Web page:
The State Cannot Legislate on Matters of Love

Anonyme, Thursday, July 8, 2004 - 05:30

Am Johal

In a few weeks, Israel may reintroduce legislation denying the right of residents of the West Bank or Gaza Strip from becoming Israeli citizens through marriage.

Recently Israeli President Moshe Katsav publicly stated that human rights are basic rights and cannot be based on obligations set by the state – in other words, these rights are inherent to being human and cannot be taken away or limited by the state. In Israel where the desire for the security of the state and its citizens is used as a pretext to limit the advancement of human and civil rights both in Israel and the Occupied Territories, this is enlightened thinking coming from the head of state.

The Citizenship and Family Unification Law is a perfect example. No matter where people live in the world, they take their right to marry for granted. It certainly isn’t something to be negotiated with the state.

But the government legislation is causing severe hardship in the lives of people attempting to marry, have children and spend time together by denying citizenship rights to Palestinians from the West Bank and Gaza married to Israeli citizens.

In the 18th and 19th centuries, European and North American countries discriminated against the Jewish community and other minority populations and often denied them citizenship on this basis. France became the first country to extend citizenship rights to Jews in 1791.

In a few weeks, the Government of Israel will decide whether to renew the legislation which was passed last year as a temporary law. While under international law Israel is allowed to give preferential treatment to a specific population in cases of citizenship such as the Law of Return, it does not have the right to discriminate against Arab citizens of Israel and Palestinians specifically.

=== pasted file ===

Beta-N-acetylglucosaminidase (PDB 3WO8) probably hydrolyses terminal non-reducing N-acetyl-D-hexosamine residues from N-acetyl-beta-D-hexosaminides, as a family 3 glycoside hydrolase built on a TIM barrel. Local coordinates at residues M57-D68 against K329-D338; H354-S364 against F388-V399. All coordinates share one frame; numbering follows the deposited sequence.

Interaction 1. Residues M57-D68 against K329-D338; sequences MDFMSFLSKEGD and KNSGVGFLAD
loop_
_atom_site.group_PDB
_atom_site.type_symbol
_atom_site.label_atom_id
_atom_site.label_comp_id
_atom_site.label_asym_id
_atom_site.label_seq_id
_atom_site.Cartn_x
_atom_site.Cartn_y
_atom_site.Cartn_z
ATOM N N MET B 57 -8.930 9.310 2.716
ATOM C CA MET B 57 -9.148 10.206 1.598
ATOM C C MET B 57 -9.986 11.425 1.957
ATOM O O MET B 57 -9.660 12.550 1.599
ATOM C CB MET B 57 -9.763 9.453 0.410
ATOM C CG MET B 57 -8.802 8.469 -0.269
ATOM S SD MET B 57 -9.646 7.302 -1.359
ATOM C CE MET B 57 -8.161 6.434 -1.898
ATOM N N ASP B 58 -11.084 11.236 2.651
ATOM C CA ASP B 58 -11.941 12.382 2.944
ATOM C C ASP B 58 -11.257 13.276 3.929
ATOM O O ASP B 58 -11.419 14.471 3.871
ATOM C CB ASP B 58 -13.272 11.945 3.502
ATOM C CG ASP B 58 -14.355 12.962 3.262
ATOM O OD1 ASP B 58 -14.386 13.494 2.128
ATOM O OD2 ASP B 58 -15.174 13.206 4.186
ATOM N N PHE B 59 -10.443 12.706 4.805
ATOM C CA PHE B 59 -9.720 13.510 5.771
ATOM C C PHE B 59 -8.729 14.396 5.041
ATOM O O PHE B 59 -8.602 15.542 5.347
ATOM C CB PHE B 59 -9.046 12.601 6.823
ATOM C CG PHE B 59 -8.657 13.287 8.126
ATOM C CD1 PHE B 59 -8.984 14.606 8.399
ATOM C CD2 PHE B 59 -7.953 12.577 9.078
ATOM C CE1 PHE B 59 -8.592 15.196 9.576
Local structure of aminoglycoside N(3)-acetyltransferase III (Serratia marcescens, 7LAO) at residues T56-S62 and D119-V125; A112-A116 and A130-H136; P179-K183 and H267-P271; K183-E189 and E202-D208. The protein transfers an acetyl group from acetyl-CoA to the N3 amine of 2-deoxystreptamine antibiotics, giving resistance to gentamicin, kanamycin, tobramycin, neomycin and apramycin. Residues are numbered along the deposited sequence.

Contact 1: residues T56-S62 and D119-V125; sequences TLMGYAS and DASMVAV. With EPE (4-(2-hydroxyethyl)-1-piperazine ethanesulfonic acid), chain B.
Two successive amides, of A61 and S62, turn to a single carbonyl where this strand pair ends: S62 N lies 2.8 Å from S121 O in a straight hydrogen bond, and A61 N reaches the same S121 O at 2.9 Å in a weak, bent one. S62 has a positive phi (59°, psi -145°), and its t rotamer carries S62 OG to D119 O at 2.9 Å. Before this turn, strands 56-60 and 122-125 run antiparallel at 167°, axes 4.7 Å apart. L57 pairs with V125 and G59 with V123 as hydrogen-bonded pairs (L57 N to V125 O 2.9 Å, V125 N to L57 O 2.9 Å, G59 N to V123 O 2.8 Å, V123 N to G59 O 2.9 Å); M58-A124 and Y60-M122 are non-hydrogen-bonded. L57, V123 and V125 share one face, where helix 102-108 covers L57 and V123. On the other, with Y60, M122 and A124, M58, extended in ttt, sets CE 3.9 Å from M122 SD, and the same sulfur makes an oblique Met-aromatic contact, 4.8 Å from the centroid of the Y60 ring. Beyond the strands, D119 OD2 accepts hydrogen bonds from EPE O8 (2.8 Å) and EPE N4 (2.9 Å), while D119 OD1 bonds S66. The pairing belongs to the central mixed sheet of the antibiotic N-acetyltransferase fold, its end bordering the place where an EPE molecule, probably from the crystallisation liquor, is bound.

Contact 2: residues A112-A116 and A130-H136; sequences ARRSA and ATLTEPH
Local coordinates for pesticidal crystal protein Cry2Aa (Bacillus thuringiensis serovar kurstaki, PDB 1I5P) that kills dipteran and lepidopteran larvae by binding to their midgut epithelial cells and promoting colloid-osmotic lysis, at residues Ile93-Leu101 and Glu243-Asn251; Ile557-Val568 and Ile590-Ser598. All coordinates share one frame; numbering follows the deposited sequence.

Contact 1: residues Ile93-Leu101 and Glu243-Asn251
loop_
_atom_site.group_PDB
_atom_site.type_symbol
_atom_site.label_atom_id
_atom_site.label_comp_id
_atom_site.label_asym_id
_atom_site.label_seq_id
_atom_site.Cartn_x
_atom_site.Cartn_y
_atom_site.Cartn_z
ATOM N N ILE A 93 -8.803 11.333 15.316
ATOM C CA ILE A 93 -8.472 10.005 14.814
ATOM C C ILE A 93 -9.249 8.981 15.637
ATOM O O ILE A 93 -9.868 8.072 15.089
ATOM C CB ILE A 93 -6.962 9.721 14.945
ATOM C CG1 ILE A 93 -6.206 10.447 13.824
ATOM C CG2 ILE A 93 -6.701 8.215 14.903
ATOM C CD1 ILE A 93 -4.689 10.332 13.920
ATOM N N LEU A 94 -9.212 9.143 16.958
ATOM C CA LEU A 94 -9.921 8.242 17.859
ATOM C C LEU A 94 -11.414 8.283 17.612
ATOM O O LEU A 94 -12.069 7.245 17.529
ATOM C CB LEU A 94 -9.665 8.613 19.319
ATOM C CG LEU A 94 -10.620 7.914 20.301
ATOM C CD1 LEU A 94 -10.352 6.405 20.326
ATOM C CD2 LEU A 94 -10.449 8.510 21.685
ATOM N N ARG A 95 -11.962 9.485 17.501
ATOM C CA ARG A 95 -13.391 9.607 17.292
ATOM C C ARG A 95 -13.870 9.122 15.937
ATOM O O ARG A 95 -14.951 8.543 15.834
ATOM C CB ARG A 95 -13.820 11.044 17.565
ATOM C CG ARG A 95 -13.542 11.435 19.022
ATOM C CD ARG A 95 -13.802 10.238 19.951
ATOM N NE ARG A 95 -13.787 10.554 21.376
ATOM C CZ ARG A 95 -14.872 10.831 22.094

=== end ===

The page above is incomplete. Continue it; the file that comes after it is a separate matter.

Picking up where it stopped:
The right to love, to live together and have a family life is a human right. To have this right undermined through government legislation is short-sighted and caters to the extreme right wing in Israeli society.

Not only is citizenship being denied, but also access to health coverage, national insurance and child allowances to existing citizens.

The children of these couples are also being denied Israeli citizenship. Under the new legislation they have to leave Israel at the age of 12.

To carry out a relationship, to spend time with your children and to have a social life in the world of military checkpoints, identification cards and harassment by government authorities is a world of torment and pain.

Human rights organizations such as Amnesty International, Human Rights Watch, FIDH and the Anti-Defamation League have not been alone in criticizing the law. The United Nations, the European Union and the United States State Department have all expressed grave human rights concerns with the legislation. The Democrats and the Republicans in an election year and fully supportive of Israeli policy will probably choose to stay away from this debate.

The UN Convention on the Elimination of All Forms of Racial Discrimination prohibits discrimination on the basis of race, color, descent and national or ethnic origin.

In response to a question asked by Member of Parliament Daniel Cohn-Bendit to the European Parliament, the European Commission said in a statement that, “In the Commission’s view, this order raises issues of concern in relation to potential discrimination in the highly sensitive area of family rights.

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